adaptation and involves five phases that target developing, testing, and reformulating therapy modifications. The FMAP phases include: (a) generating knowledge and collaborating with stakeholders, (b) integrating generated information with theory and empirical and clinical knowledge, (c) reviewing the initial culturally adapted clinical intervention with stakeholders and revising the culturally adapted intervention, (d) testing the culturally adapted intervention, and (e) finalizing the culturally adapted intervention. It is hoped that both the FMAP model described by Hwang, and the cultural adaptation model described here can serve as additional frameworks towards replication and implementation with other cultural groups.

The Treatment The Adolescent Coping With Depression Course (ACDC) is a group CBT treatment targeted for youth in an active depressive episode. The intervention is a psycho-educational, cognitive– behavioral intervention for treating adolescents’ depression. The intervention consists of sixteen 2-hr sessions conducted over an 8-week period. The intervention is designed for use with groups of 5 to 10 adolescents. The treatment sessions are conducted as a class in which a group leader teaches adolescents skills for controlling depression. The areas covered include relaxation, pleasant events, negative thoughts, social skills, communication, and problem solving. Each adolescent is provided with a student workbook, which is closely integrated with intervention discussions and group activities. The workbook contains brief readings, structured learning tasks, self-monitoring forms, homework assignments, and short quizzes. Detailed guidelines for running the intervention groups are provided in a leader’s manual by Lewinsohn, Rohde, Hops, and Clarke (1990).

The Cultural Adaptation Process of the ACDC The methods used to adapt the ACDC with Haitian American adolescents include: (a) creation of an advisory board, (b) developing a partnership with the community, (c) training the focus group leaders, (d) conducting focus group sessions with Haitian adolescents, and (e) integration of focus group data to modify the treatment manual.

Creation of an Advisory Board The researchers of this current study recruited six members comprised of a community director, school administrator, clergy, child psychiatrist, immigrant and adolescent researcher, and a community member to create an advisory board for the project. The principle of creating an advisory board to maintain participants’ and the community’s trust in the research process is embedded in Community Based Participatory Research theory (CBPR; Israel, Schultz, Parker, & Becker, 1998). The board members provided the team with feedback about the research plan, helped develop a theoretical framework for understanding cultural interpretations (e.g., immigration and acculturation) of the results, and also assisted in finding the optimal meeting place and time for the focus groups.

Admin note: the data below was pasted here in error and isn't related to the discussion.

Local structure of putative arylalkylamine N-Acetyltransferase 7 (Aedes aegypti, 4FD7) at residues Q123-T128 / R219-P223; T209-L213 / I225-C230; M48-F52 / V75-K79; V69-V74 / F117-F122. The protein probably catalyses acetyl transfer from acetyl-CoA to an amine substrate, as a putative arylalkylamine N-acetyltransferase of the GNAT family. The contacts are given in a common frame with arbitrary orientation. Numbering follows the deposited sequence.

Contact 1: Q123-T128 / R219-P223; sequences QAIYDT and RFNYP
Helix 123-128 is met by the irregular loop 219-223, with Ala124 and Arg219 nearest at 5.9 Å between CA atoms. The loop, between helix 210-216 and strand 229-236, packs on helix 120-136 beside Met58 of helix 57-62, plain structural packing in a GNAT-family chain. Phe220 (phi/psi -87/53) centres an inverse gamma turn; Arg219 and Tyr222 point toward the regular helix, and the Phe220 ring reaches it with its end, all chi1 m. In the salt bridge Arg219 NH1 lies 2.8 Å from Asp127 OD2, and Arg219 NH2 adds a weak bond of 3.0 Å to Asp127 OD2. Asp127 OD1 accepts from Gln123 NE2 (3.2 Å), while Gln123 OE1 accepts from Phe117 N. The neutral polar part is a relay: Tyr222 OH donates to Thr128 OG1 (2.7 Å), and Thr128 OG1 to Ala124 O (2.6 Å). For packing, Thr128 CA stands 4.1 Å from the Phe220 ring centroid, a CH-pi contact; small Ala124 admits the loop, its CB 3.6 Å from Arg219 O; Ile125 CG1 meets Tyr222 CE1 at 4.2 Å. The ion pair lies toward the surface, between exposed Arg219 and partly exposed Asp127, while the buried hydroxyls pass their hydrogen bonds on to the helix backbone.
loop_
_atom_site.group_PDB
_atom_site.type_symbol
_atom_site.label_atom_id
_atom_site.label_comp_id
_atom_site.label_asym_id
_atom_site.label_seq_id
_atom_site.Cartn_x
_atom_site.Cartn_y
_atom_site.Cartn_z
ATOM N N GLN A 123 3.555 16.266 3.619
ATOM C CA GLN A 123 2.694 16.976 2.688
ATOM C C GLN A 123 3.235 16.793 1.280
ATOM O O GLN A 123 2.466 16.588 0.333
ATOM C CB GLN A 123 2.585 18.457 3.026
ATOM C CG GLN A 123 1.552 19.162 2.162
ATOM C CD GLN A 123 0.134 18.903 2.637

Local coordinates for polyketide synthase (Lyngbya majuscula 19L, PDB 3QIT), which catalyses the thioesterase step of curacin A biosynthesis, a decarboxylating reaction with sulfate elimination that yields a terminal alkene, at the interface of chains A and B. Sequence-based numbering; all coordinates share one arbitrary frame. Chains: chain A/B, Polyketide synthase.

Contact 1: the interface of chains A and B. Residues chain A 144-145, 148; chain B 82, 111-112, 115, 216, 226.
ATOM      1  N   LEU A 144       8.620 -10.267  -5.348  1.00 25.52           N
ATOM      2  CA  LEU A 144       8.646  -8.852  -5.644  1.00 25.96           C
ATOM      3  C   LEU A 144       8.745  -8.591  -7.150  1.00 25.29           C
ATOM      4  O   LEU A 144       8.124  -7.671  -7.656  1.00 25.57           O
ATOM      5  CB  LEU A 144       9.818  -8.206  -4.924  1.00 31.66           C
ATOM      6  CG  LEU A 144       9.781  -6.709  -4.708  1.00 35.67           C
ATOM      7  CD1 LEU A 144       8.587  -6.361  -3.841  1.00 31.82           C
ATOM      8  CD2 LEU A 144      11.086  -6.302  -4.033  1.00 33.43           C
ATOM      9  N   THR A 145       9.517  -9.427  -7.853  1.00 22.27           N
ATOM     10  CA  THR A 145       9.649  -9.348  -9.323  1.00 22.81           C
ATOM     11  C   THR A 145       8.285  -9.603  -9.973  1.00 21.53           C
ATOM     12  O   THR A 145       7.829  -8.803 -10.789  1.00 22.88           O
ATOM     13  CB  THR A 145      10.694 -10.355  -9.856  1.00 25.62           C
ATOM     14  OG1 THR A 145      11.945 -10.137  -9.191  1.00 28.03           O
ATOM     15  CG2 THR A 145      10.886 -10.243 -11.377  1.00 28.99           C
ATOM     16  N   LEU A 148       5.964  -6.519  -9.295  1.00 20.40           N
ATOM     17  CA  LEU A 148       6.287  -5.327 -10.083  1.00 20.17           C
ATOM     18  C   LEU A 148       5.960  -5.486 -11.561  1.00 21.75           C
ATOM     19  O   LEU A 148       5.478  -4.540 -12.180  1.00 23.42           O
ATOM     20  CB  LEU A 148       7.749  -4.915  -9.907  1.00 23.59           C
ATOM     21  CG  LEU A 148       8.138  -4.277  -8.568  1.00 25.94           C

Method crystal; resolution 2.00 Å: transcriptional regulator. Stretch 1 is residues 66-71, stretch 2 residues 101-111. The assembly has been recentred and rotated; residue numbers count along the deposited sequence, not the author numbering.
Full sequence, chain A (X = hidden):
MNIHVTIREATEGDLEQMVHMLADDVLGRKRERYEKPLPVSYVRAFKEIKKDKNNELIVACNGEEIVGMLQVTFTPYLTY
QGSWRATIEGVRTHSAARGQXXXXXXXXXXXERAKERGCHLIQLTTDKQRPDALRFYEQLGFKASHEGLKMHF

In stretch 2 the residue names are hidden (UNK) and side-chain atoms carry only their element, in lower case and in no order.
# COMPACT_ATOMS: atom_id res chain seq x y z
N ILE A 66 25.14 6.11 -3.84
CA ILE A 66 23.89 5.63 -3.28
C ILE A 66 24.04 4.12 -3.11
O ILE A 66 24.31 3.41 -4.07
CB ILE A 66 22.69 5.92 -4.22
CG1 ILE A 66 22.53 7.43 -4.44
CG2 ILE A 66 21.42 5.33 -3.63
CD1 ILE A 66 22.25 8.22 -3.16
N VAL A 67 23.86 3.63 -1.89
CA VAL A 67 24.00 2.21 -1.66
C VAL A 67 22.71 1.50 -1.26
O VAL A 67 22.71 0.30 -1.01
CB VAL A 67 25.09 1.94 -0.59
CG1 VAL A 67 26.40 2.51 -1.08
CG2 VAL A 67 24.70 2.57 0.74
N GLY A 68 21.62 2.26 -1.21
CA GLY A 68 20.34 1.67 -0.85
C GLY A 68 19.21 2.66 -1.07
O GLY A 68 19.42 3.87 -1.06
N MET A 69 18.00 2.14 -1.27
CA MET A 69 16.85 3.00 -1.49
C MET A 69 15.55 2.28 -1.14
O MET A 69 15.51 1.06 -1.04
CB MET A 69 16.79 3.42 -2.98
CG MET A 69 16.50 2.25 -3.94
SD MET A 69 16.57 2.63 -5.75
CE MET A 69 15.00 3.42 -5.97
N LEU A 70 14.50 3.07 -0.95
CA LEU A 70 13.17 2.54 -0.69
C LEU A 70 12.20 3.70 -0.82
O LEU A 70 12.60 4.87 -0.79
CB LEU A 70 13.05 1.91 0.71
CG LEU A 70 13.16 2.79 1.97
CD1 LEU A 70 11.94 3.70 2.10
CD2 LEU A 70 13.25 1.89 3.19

Community Partnership Given the team’s perspective that intervention projects should be grounded in the community, the project director and team

members spent the last 5 years developing relationships and partnerships with several community mental health centers and schools in developing prevention and intervention programs for ALANA and immigrant youth. We contacted school personnel, community agency directors, community leaders, clergy leaders, and parents of the communities where we wanted to develop partnerships. We met with mental health professionals and lay members of the community and shared with them the existing depression constructs available. We also listened intently to their feedback about the applicability of this construct for them and the development of new constructs specific to other Haitians. As a result of these interactions, a new framework was developed that incorporated the specific cultural ideas of the Haitian community. Moreover, through these meetings an ongoing partnership was formed between the community and us. Through this partnership, we are able to conduct projects in collaboration with the members of the community, share resources, and serve as links to additional agencies and institutions. These are some of the many ways we fostered partnership with this community through culturally competent research. In particular, partnerships were developed with six schools and five community centers in the Boston area. Our community partners participated in all phases of the project from the design to the implementation and evaluation of the project. For this adaptation intervention project, the community site participated in all phases of the project and was instrumental in the selection, procedure, and evaluation of the focus group project.

Focus Group Leaders Selection and Training Focus group leaders were recruited through the university’s graduate school programs. Graduate students in the mental health counseling and school counseling programs applied to become focus group leaders. Applicants wrote essays and selected applicants underwent an interview with the research coordinators. Identified focus group leaders were applicants that had strong interests and prior knowledge about depression and ALANA mental health and experience interviewing adolescents and immigrants. Focus group leaders underwent intensive training prior to conducting focus groups. Research coordinators organized two 6-hr trainings in which coordinators led lectures, group discussions, and exercises. The objectives of the focus group meetings were to provide the focus group leaders with diversity and culturally sensitive research training and an overview of the study protocol, focus group details, and ACDC manual and workbook. Members were expected to actively participate in all discussions, activities, and written self-reflections. The first training aimed at addressing diversity and culturally sensitive research. Coordinators led lectures and discussions on the importance and goals of conducting culturally sensitive research. Members also explored their experiences, assumptions, and fears working with immigrant and ALANA adolescents. Focus group leaders reflected and shared their own diverse identity in small and large group discussions. An example of an exercise that members participated in is the privilege walk, which aimed at demonstrating privilege issues. This activity provides individuals the opportunity to understand the intricacies of privilege. The second training provided an overview of the research project, outlined the details of the focus groups, and introduced leaders to the ACDC manual and workbook. The coordinators